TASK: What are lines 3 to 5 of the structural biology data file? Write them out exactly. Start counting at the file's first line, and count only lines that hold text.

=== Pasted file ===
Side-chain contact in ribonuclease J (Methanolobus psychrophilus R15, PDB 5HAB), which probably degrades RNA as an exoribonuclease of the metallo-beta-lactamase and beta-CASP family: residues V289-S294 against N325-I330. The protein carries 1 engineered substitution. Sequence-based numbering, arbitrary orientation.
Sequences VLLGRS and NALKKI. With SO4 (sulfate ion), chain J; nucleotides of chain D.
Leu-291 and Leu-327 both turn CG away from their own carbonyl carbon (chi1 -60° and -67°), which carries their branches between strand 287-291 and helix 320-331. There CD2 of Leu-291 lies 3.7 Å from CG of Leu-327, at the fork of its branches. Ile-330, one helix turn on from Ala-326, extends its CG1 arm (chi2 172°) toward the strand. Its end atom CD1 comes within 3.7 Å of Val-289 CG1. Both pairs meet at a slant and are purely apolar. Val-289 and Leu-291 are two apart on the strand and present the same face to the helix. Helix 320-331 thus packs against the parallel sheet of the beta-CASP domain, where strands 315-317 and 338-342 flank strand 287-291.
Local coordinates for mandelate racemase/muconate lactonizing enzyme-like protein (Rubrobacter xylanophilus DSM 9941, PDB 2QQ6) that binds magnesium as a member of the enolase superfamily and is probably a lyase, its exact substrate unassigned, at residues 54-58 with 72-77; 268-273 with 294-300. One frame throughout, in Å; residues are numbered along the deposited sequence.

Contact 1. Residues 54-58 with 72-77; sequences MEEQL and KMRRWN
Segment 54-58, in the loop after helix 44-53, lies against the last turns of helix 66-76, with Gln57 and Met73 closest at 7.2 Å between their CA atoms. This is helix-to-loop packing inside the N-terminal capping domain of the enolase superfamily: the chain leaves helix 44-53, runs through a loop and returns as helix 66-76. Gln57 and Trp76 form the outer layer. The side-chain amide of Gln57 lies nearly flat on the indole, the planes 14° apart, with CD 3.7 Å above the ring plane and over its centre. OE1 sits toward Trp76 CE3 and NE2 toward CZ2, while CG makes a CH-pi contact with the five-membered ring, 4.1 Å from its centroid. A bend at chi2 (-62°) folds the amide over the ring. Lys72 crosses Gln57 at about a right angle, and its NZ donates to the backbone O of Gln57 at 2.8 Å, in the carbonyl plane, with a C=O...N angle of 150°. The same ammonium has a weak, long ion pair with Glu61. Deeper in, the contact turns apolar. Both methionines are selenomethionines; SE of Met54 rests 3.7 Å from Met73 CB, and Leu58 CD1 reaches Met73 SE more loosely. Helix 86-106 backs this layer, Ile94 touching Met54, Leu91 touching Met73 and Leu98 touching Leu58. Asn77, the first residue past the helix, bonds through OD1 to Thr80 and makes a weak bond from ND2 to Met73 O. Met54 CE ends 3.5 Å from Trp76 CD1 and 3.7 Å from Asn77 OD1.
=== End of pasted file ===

Leu-291 and Leu-327 both turn CG away from their own carbonyl carbon (chi1 -60° and -67°), which carries their branches between strand 287-291 and helix 320-331. There CD2 of Leu-291 lies 3.7 Å from CG of Leu-327, at the fork of its branches. Ile-330, one helix turn on from Ala-326, extends its CG1 arm (chi2 172°) toward the strand. Its end atom CD1 comes within 3.7 Å of Val-289 CG1. Both pairs meet at a slant and are purely apolar. Val-289 and Leu-291 are two apart on the strand and present the same face to the helix. Helix 320-331 thus packs against the parallel sheet of the beta-CASP domain, where strands 315-317 and 338-342 flank strand 287-291.
Local coordinates for mandelate racemase/muconate lactonizing enzyme-like protein (Rubrobacter xylanophilus DSM 9941, PDB 2QQ6) that binds magnesium as a member of the enolase superfamily and is probably a lyase, its exact substrate unassigned, at residues 54-58 with 72-77; 268-273 with 294-300. One frame throughout, in Å; residues are numbered along the deposited sequence.

Contact 1. Residues 54-58 with 72-77; sequences MEEQL and KMRRWN